BANGKOK — In Cambodia, poverty is endemic and its people, largely unskilled and deprived of quality education, will work for dirt-cheap wages.
In other words, it's an ideal location for outsourced garment factories.
Just ask Levi Strauss, H&M or The Gap.
Last year, a strange phenomenon -- wave after wave of mass faintings in garment factories -- briefly attracted the media's gaze towards the lives of Cambodians who stitch clothing for Western consumers. This trend was largely presented as a mystery. Time Magazine surmised that "mass hysteria" could be to blame. An executive blamed it on a "strange psychological phenomenon."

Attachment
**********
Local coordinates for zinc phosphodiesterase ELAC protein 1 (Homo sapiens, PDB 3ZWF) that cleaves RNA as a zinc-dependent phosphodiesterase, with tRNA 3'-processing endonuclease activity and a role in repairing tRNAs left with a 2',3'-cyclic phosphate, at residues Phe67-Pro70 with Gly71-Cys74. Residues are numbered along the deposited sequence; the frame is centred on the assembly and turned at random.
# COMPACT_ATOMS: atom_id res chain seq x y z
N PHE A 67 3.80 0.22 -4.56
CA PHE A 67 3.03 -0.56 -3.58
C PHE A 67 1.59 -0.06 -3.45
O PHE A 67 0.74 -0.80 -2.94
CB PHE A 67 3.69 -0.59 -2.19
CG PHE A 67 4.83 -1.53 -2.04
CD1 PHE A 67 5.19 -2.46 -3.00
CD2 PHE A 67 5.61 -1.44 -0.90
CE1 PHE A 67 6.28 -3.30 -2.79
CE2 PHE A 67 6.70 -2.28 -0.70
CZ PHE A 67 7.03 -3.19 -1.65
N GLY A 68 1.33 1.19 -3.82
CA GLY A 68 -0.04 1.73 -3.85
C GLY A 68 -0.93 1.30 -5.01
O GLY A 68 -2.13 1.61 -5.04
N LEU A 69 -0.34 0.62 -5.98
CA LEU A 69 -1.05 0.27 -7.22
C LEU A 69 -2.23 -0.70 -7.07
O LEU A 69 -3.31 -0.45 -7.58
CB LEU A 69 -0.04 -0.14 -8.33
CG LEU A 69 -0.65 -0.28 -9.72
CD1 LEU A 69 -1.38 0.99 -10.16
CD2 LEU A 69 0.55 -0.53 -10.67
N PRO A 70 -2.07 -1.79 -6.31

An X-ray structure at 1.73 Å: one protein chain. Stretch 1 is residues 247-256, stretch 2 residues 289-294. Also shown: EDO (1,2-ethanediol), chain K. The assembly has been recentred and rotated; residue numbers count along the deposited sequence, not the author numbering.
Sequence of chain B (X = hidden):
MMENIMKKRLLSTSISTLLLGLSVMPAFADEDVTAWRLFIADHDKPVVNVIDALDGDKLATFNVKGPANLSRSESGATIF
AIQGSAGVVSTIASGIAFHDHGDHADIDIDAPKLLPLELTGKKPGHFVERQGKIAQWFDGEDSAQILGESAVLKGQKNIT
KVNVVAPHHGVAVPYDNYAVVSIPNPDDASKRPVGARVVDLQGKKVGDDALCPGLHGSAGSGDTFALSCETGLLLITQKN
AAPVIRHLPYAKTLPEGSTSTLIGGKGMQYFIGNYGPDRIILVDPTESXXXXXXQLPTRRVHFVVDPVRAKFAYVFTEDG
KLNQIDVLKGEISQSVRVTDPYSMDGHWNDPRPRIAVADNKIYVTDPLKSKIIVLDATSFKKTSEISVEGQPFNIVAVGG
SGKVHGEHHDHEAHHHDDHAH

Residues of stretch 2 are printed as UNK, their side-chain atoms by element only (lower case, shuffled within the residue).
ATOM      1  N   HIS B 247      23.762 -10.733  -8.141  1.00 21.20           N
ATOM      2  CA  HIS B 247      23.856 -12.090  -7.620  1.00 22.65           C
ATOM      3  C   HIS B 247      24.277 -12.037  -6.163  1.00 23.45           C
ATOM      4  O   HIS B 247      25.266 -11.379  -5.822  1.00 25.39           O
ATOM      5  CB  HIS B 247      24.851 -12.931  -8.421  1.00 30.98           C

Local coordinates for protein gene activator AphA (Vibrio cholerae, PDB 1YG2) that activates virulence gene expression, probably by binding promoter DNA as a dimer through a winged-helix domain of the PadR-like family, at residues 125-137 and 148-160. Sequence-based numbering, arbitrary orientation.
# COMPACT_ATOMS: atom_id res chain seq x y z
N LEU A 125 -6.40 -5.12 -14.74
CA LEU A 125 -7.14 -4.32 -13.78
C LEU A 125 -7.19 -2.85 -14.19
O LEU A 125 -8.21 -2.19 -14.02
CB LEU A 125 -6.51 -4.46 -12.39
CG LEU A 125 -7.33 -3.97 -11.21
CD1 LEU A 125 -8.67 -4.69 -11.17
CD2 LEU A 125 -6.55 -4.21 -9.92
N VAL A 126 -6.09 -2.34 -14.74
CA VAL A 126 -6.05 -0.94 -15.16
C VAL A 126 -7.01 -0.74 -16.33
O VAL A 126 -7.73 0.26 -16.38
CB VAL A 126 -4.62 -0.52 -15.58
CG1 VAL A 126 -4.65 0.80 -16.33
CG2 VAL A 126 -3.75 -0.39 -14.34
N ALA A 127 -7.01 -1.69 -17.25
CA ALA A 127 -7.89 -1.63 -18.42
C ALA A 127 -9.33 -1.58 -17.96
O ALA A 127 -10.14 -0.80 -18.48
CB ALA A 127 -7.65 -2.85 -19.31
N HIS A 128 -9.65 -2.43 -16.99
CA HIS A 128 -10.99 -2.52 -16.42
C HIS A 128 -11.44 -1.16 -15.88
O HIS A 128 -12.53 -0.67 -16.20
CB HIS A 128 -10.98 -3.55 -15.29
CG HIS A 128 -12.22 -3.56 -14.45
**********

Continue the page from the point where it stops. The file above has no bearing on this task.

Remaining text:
But less attention has been paid to recent efforts to understand the fainting spells. According to varied groups' research, it's largely owed to more obvious causes: underfed workers toiling in stifling hot factories.